The amount of electric charge on single atoms has been measured by researchers reporting in Science.
While individual atoms' charges have been measured before, the prior method required that the atoms be on the surface of a conducting material.
The new approach used a tiny tuning fork-like device that was deflected minuscule amounts by the attraction or repulsion of the atoms.
The approach will aid in the design of devices such as solar cells.
Gerhard Meyer of IBM's Zurich research laboratory first showed in 2004 that individual atoms' charge could be measured using a device known as a scanning tunnelling microscope (STM).
An STM has a tiny metallic tip - ending in one or a few atoms - which measures physical properties of microscopic-scale samples by passing a small current through them and measuring how this current varies across a sample.
However, an STM requires that the samples be at the surface of a conducting material, so that charges can move around or be lost entirely to this conducting substrate.
Good as gold
The new work hinges on the use of a research tool called an atomic force microscope, or AFM, which as its name implies can measure forces at the atomic level.
An AFM employs a similar tiny tip, suspended from a cantilever - a beam just a few billionths of a metre across that acts like a diving board.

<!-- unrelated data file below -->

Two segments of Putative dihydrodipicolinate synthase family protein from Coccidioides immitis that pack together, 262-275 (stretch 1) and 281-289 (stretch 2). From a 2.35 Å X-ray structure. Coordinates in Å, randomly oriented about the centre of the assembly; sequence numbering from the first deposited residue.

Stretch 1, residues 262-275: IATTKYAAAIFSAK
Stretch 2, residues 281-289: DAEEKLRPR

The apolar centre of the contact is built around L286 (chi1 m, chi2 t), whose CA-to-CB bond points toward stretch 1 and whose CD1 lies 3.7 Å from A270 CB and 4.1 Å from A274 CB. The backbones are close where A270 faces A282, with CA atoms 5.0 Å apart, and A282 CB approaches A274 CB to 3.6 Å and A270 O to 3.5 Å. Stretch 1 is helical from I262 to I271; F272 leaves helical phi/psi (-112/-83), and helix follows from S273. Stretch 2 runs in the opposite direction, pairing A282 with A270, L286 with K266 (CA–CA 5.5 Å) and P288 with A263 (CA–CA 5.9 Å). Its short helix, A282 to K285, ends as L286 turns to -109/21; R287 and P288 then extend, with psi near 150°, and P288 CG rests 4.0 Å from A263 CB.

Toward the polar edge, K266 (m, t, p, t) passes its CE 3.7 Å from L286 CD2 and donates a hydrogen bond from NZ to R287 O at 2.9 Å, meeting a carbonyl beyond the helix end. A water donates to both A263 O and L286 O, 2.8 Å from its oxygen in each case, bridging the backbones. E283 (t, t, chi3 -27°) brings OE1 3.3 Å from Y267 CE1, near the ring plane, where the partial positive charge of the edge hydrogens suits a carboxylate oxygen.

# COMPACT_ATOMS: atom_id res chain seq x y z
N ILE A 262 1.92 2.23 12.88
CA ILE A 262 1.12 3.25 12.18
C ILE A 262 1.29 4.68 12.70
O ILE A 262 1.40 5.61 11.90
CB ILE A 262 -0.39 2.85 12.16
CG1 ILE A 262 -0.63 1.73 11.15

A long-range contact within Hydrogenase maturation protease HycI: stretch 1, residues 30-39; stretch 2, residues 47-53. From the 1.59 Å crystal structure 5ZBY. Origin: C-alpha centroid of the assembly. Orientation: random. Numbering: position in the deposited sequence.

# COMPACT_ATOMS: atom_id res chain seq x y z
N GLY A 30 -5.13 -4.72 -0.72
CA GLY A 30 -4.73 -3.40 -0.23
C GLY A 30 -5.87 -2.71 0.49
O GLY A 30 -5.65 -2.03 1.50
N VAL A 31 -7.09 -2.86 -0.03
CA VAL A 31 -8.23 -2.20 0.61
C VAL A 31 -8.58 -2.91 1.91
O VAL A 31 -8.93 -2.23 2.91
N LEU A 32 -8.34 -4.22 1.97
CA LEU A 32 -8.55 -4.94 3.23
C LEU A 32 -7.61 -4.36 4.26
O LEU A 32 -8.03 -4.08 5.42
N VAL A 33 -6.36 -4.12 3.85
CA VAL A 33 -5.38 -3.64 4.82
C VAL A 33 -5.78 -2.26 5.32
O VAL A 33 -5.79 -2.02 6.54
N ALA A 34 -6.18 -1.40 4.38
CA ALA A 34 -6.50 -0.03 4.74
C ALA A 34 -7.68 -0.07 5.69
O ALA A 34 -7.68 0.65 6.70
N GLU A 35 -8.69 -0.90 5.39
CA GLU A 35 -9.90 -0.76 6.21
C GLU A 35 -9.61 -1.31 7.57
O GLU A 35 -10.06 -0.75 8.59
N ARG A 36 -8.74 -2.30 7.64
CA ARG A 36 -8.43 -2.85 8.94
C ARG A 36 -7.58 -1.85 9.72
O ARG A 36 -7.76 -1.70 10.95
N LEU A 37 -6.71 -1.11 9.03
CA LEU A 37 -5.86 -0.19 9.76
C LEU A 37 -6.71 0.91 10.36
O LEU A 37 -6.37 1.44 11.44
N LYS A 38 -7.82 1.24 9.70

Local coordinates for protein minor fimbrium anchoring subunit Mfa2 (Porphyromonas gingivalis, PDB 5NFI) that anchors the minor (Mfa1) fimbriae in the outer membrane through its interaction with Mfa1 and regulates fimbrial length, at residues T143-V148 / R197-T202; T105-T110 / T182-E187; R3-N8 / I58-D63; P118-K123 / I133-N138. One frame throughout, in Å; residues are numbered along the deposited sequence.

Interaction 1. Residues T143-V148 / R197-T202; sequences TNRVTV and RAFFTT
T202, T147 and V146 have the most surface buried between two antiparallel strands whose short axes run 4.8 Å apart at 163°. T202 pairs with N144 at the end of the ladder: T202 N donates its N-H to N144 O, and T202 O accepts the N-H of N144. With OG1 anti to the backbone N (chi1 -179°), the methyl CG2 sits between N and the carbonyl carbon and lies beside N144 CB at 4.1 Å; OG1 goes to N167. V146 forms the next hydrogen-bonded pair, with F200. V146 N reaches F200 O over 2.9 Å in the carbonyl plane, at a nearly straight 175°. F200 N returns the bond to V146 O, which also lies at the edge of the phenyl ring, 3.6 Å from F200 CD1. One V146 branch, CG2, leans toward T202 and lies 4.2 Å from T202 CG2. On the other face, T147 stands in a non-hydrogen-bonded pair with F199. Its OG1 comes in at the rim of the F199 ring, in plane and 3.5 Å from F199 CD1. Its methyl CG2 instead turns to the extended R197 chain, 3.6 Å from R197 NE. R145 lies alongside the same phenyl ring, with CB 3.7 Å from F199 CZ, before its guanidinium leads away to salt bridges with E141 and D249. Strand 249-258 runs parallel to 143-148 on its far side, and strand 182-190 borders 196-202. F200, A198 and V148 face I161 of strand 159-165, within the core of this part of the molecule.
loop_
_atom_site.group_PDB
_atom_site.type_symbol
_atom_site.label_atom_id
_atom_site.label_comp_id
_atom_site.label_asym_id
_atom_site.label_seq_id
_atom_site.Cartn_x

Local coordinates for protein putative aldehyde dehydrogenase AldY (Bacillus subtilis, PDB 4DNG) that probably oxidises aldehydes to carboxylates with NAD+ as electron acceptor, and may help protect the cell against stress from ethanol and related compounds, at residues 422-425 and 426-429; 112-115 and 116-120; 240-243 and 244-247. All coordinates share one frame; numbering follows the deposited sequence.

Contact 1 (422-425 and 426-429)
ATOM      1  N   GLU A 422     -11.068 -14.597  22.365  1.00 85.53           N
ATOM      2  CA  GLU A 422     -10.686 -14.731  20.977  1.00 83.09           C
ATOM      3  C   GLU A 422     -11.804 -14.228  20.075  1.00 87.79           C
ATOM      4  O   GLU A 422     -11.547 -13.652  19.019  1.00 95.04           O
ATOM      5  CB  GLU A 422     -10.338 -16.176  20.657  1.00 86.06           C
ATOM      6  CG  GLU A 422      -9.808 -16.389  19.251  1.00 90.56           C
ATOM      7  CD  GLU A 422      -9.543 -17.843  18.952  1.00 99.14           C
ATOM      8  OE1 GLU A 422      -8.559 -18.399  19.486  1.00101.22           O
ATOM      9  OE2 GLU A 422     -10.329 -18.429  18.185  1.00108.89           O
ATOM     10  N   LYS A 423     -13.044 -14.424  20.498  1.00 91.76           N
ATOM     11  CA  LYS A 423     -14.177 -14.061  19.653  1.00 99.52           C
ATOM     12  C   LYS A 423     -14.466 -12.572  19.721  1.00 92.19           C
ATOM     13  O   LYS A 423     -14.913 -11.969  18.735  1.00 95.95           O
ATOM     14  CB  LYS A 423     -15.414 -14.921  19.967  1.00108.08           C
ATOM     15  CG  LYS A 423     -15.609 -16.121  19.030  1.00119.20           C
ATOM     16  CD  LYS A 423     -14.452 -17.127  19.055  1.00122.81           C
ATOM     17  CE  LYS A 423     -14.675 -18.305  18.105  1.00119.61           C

The researchers attach a small voltage to the diving board and set it vibrating near its natural resonant frequency.
When the tip comes close to a charged sample, the vibration's frequency changes slightly as the "opposite charges attract" principle gets to work on the single-atom level, changing the force acting on the tip and the cantilever.
The deviations of the cantilever are less than an atom's diameter, and the team can measure whether a gold or silver atom has a single extra electron or lack of one.
It is an unthinkably precise measure; more than a billion billion electrons pass through a 60W light bulb every second.
Yet the fine details of the movement of individual charges are critically important, both for existing pursuits such as solar cells and for the nascent field of "molecular electronics", in which molecules act as circuit elements.
The charge transfer processes that ultimately determine a solar cell's efficiency will be easier to optimise knowing the exact movements of charge within materials.
"That is what makes this technique so important; it's not only the charge state of an atom but we want to go further and investigate molecules and measure distribution of charges," IBM's Leo Gross told the BBC.
The approach will also allow researchers to see at the most fundamental level how electric charge transfers in catalysts, or how charges get separated in molecular complexes such as some of the machinery of photosynthesis.
"We're not directly aiming at making a photovoltaic cell or a computer in our system," Dr Gross said. "We're trying to understand the basics of the processes in such devices."